Unfortunately, my trip to Berlin was on my stag do so I did not get to see as much of the city as I would have liked (unless you’re interested in flame throwing techno clubs!?).
For this post I’ve turned to my friend Niklas Li over at Worriless Wanderer who has kindly helped me put this article together. With his knowledge of the sights and mine of the bars and clubs we have done a pretty decent job!
I’m hoping some point in the future I can get back to Berlin and add to Niklas’ writing with some experiences of my own. And this time hopefully I’ll be able to remember them!
The Brandenburg Gate
Today the Brandenburg Gate is seen as a symbol of unification in Germany. East and West Berlin restored it after the war in a joint effort. Around the location are the US, French, and British Embassys. Its a wonderful stop for some history while heading over to see other monuments like the Reichstag Building and the Holocaust Memorial that are very close by.
The Reichstag building has a long history in Germany and has been redesigned a number of times because of events such as a fire, and the dome which was once blown up. This place is highly recommended but is also high in demand. If you’re planning on going you need to book online before hand here.
Unfortunately its hard to think of the history of Germany without talking about the Nazi era. The Holocaust memorial is a remembrance who all that suffered during that time. Below the memorial is a museum containing the names of about 3 million victims and many of their recovered letters and diary entires that are hard to read.
Checkpoint Charlie was the name Western Allies gave the best known crossing point between East and West Berlin during the Cold War. Today when go there are guards on duty you can take pictures with and some cool museums around the area.
Clubbing in Berlin is world famous and can be traced back to the fall of the Berlin Wall. Two groups of people came together and in the abandoned buildings and warehouses of East Berlin they were united in their love of music.
This history is now brought together in the many clubs in the city where almost anything goes. Dull, old, blocky, graffiti strewn buildings transform at the weekend into colourful, lively hubs of loud music. The doormen are famous for their heavy handed nature but as long as you don’t look too drunk, too touristy or too dressed up you should be fine. Just look like you enjoy a bit of techno and they’ll wave you in! This typifies the kind of experiences we had though I also distinctly remember a club with flamethrowers above the bar!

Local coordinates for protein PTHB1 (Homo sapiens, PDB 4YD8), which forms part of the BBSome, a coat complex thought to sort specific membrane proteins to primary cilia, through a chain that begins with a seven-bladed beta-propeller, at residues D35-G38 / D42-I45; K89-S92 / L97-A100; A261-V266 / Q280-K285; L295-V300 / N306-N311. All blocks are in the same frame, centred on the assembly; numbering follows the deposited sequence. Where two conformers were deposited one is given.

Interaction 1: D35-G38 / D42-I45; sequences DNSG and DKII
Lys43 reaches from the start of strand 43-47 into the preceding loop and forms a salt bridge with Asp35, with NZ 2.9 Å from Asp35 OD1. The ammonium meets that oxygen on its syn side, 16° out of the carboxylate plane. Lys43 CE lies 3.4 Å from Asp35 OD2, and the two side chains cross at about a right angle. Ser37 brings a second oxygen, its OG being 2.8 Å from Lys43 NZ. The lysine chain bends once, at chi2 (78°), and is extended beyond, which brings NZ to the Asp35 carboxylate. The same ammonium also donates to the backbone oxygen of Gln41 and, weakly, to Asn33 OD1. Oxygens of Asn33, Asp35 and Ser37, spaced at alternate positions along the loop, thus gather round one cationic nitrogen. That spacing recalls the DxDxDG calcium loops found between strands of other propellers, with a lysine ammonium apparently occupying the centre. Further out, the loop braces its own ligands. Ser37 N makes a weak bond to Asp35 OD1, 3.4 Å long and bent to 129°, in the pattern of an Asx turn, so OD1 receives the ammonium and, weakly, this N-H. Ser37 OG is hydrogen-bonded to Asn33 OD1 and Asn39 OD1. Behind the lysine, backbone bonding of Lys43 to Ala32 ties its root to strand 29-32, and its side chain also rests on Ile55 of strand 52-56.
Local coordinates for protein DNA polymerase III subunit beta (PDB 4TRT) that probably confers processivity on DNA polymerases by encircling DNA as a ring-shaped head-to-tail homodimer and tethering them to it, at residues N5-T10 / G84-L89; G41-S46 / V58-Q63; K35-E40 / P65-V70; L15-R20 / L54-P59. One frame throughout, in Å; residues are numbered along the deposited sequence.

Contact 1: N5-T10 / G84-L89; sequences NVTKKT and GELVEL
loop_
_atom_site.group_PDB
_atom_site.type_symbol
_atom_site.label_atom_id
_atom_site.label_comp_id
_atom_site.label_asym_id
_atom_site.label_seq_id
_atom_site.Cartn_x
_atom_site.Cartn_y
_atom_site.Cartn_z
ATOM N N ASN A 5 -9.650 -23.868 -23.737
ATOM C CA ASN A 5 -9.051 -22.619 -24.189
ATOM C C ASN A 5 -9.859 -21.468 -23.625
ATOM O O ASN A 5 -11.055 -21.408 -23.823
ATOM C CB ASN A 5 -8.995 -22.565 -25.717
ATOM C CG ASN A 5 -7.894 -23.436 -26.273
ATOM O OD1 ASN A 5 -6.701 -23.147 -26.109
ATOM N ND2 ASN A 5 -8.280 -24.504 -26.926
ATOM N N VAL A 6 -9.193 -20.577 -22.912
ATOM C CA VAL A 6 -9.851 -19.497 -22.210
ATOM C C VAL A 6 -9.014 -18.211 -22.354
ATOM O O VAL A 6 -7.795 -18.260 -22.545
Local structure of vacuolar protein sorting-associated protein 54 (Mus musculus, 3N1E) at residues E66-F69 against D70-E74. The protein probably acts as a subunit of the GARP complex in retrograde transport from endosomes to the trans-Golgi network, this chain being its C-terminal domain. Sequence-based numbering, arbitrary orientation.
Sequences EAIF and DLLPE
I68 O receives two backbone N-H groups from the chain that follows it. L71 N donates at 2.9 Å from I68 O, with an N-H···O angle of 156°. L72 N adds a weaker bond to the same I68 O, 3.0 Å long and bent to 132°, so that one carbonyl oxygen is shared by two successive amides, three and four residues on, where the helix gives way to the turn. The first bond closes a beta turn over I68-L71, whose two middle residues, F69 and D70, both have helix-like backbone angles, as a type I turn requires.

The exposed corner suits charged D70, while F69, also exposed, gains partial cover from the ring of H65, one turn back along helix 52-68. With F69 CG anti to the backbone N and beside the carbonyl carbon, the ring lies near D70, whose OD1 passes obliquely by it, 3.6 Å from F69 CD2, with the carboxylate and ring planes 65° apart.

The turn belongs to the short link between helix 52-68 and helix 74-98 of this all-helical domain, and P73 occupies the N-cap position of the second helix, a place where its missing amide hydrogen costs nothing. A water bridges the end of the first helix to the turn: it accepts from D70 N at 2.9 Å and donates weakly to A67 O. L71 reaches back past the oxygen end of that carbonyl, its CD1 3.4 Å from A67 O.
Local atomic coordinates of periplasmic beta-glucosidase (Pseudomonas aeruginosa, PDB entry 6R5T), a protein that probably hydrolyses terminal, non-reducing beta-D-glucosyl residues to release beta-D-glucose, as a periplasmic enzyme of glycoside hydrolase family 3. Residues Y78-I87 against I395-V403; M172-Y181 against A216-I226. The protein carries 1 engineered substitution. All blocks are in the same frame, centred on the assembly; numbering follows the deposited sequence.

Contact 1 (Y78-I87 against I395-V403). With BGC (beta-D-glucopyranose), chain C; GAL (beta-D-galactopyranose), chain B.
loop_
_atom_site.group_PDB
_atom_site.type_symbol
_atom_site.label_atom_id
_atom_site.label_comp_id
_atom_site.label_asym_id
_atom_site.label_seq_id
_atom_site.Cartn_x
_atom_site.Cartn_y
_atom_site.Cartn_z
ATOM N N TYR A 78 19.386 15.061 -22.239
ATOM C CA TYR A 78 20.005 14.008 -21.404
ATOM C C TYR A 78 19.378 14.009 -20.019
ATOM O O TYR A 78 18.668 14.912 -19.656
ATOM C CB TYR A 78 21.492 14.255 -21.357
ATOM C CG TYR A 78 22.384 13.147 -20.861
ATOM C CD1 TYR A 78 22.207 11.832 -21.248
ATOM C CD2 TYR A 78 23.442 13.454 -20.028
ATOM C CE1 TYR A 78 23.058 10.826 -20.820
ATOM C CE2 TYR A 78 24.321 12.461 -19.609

A rooftop bar with views across the city. Great on a dry day with live music and a small club inside.
A small bar with a much more relaxed feel than many in Berlin. Decked out in an old fashioned style serving beer and amazing cocktails.
A club set across three floors playing a variety of different dance music. Famous for it’s incredibly long sets it’s said Saturday nights often finish sometime around lunchtime on Monday! It has a notorious and mysterious door policy that regularly sees hundreds of people getting turned away. Ugly building, but beautiful music.
Located in part of a disused power plant Ohm is a less famous and smaller club so perfect if you’re not having much luck with the bouncers at the bigger places. It is right by the much more well known Tresor but has not yet appeared on the tourist map so a great electronic experience with the locals!
Another one of Berlin’s more famous, or should I say infamous clubs. Originally the site of illegal raves it now hosts mostly house and techno across two main dance floors with an outdoor club set up in the summer. Make sure you check the set list first as the bouncers will often ask you who you’ve come to see and will turn you away if you aren’t clued up.